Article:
Three shocks: US protectionism, currency depreciation and weak financial markets
The Chinese economy continued to slow down in Q3 (+6.5% y/y in Q3 from +6.7% y/y in Q2) due to slower performance in the secondary industry. From a demand perspective, investment growth continued to decelerate while consumption remained resilient.
Trade remained strong as US corporates front-loaded orders in anticipation of further tariffs and weaker RMB helped to cushion the impact of recent US protectionist measures. We estimate that the 10% RMB/USD depreciation that occurred between March and September 2018 helped absorb an increase of cost of USD50bn due to tariffs.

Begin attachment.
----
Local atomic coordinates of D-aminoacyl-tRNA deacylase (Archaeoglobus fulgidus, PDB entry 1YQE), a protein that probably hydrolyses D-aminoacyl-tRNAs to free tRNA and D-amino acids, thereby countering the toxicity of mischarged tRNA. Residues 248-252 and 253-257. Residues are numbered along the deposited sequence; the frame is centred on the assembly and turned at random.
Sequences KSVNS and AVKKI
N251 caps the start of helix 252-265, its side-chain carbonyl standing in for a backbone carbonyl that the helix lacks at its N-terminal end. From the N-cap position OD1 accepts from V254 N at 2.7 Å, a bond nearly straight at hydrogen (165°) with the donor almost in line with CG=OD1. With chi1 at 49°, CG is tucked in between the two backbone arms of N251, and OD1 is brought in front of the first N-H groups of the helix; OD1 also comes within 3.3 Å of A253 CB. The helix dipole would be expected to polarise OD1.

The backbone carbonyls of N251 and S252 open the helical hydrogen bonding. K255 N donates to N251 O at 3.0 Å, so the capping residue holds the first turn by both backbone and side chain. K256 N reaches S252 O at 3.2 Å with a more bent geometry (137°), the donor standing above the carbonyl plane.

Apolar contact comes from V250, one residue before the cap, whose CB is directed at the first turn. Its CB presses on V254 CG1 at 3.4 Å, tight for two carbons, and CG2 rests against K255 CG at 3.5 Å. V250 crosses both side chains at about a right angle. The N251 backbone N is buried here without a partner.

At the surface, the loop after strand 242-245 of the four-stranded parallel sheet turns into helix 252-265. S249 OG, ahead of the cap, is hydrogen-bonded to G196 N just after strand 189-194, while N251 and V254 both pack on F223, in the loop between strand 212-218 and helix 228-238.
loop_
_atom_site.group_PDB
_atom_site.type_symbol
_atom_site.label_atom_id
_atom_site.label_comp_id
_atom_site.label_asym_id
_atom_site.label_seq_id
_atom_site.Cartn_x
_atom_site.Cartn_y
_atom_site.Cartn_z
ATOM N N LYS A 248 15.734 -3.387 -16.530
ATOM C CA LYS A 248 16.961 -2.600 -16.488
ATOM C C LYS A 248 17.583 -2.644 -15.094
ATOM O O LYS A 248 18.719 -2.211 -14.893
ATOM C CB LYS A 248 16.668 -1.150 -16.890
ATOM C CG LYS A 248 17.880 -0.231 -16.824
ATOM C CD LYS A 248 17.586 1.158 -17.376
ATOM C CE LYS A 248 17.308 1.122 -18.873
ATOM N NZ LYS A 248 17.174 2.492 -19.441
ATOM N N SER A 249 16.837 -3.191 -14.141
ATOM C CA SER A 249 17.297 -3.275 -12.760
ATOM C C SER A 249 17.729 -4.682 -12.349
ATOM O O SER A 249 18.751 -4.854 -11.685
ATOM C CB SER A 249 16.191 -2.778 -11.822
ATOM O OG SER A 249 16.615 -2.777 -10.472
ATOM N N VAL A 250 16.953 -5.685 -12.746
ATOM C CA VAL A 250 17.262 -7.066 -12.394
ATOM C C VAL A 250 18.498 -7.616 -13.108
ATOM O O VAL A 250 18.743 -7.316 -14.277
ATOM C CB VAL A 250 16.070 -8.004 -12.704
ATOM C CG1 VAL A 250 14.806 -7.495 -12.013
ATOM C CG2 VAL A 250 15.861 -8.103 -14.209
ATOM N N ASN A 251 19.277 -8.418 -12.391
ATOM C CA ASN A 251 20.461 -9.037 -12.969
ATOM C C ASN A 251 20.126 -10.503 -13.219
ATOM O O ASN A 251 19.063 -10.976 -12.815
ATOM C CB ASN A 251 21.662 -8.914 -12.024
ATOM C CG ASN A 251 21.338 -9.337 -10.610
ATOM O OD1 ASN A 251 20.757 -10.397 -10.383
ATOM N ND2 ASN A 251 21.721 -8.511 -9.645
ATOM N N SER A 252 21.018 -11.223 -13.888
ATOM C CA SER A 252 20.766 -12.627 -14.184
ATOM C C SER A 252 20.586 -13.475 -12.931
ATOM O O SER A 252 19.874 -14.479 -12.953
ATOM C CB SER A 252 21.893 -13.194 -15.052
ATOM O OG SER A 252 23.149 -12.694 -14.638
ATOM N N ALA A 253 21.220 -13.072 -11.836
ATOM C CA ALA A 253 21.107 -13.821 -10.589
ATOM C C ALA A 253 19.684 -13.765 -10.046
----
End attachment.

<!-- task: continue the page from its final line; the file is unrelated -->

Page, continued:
Business surveys portend weaker growth in the next months. Both official and private Manufacturing PMIs have decreased compared to Q2 levels on the back of weak new export orders and heightened tensions with the US. Official non-manufacturing and private services PMIs indicate further strength helped by the resilience of domestic demand and proactive policies to promote services.
Looking further ahead, three big ticket items will likely shape the macroeconomic outlook for China: trade war threats, the movement of currency depreciation and depressed financial markets.
The stimulus therapy… or how to keep the (economic) ball rolling
In the short-run, economic growth will depend on a wide range of expansionary measures.